Milton: Nay, nay, fair King, hear me, 'tis truth I speak.

What of your subjects, would we forget them?

Though farmer tends his crops from sun to set

And cobbler works his shoes from day to night

And miller toils o'er grain without respite

Is not there more to life than plowing fields?

Yea, more than soles and nails or wheat and rye?

What of the heart, the mind at end of day?

'Tis there lies the importance of the play.

King: Pray listen, gentle friends, honorable counsel. For long days, we have suffered the ravages of this tempest that pits knave against lord, son against sire, subject against king. True, these actors and poets beseech our golden temper, and, moreso, our golden coin. It does cause me great unrest, for Duke Milton and Duke Walt do speak eloquently on their behalf; yet Lord Raymond and Duke Robert, who have earned my favor in many a battle past, speak as strongly against. But this day, an answer comes to your good King. I side with the players. For I have heard the wrathful voice of my people, a voice that urges compliance lest I place my kingdom--yea, my throne!--in jeopardy.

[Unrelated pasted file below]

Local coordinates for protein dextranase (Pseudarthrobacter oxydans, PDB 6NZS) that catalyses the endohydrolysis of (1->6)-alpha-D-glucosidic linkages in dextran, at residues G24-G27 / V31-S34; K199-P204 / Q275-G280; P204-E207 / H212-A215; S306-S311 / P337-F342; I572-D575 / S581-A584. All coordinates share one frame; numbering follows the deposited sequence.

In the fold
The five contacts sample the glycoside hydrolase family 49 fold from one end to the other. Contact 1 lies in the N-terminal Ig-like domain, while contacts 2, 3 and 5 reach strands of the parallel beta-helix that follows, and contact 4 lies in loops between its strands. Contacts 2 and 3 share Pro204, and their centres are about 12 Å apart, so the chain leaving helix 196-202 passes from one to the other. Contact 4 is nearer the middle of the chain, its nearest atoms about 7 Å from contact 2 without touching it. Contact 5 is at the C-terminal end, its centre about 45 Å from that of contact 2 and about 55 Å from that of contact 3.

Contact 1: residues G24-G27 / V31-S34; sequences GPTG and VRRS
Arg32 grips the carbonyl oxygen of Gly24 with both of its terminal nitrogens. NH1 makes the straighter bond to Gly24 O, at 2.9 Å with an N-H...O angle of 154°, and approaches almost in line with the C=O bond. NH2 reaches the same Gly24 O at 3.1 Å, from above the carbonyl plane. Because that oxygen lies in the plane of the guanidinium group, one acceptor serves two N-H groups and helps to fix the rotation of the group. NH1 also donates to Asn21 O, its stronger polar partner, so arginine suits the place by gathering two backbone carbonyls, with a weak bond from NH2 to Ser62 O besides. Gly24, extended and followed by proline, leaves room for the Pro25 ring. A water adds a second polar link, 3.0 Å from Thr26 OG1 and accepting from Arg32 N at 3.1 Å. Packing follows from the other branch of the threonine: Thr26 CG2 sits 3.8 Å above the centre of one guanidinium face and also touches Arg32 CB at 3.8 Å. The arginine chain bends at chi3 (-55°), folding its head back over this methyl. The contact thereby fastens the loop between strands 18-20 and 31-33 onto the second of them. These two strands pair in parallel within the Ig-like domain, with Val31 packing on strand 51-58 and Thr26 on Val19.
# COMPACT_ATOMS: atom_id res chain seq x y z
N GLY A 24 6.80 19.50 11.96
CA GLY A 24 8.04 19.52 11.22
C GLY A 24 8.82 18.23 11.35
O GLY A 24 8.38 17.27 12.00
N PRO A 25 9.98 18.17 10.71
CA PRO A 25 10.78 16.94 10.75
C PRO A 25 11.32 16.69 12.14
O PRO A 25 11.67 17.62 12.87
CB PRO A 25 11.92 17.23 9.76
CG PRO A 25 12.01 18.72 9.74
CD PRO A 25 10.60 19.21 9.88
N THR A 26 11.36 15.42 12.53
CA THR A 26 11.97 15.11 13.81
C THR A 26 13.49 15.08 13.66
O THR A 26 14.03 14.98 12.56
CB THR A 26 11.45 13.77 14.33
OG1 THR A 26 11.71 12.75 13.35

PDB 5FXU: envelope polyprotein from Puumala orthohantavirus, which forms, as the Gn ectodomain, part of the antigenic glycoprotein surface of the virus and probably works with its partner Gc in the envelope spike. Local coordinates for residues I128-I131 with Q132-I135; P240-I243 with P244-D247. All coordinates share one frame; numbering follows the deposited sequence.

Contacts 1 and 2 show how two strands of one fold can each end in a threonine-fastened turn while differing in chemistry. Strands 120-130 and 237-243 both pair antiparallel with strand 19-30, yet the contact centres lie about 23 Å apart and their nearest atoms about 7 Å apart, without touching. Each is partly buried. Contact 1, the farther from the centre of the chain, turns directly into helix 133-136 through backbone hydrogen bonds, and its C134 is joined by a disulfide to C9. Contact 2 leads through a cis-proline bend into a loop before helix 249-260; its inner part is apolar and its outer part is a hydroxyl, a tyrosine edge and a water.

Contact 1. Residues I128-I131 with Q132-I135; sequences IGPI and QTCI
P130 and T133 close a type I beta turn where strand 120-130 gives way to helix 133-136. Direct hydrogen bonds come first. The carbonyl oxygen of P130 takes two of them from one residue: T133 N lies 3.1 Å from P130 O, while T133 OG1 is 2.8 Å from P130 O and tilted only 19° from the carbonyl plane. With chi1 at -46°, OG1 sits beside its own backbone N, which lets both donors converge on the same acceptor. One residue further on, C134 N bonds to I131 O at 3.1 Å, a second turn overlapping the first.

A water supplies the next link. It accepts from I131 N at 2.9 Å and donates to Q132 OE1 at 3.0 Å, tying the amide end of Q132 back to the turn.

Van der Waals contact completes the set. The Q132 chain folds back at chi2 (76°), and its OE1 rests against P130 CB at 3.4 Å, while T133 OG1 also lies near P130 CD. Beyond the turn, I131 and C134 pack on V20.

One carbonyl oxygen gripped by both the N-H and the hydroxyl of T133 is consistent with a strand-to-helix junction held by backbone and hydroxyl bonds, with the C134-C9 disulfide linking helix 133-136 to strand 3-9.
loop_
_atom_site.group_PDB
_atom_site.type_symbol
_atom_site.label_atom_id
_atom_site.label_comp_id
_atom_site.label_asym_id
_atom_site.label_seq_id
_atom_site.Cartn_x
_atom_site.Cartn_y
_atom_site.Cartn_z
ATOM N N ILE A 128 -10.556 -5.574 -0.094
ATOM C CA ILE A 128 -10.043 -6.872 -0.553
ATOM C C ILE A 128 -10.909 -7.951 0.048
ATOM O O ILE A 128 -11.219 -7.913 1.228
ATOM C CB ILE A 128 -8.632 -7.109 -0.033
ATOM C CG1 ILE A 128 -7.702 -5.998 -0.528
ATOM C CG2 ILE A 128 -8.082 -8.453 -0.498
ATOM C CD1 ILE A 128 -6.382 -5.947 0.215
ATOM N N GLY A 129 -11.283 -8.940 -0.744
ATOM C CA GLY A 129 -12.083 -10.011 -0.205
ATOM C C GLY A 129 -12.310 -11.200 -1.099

Walt: O honorable King, you choose the right!

Retire with us to banquet hall for toast

For verily as King you are the most!

King: But hear me! As it is done today, it shall not be in years ahead. Though heed my subjects' will in this I must, I do not turn deaf ear to loyal friends. So I decree, three summers hence, no more shall the actors of the grove find aid in King's gold. Let the word be spread!

Exeunt the King and Dukes, leaving Raymond alone.

Raymond : Venomous snakes! Loathsome demons all! They, with wills of tin, would yield and throw away the kindgom's troth without a care. Unwise King shall live to rue this day; yea, he will know God's wounds, for as the summer fades and fall ensues, my allies gather. No later than November, I vow to wrest the crown and take it in my righteous hands.

Exit.

Scene II. A hamlet in the grove. Main Street.

Enter Sir Thomas , Sir Robert of Dunek and messenger .

Messenger: Be it known this day that King and court bestow their royal smile and consent the kingdom's gold to the actors of the grove. . . . Be it known this day. . . .

Messenger exits.

Thomas: Now is the winter of our discontent

Made glorious summer by this King so wise

And all the clouds that lower'd upon our stage

In the deep bosom of the or'nge grove buried.

Now are our banks filled with bountiful checks;

Our hardened hats hung up for monuments;

Our stern fund-raisers chang'd to merry meetings,

Our dreadful pitches to delightful praises.

Grim-visaged war hath smooth'd his wrinkled front.

Robert of Dunek : Indeed, 'tis time for all to celebrate

Judicious King we raise our glass in cheer.

Good King, great King, although not greatly good,

Has heard our cry and acts the greater good.

Against allies, his very throne imperil'd

Bold King recants, that theater may live.

Exeunt.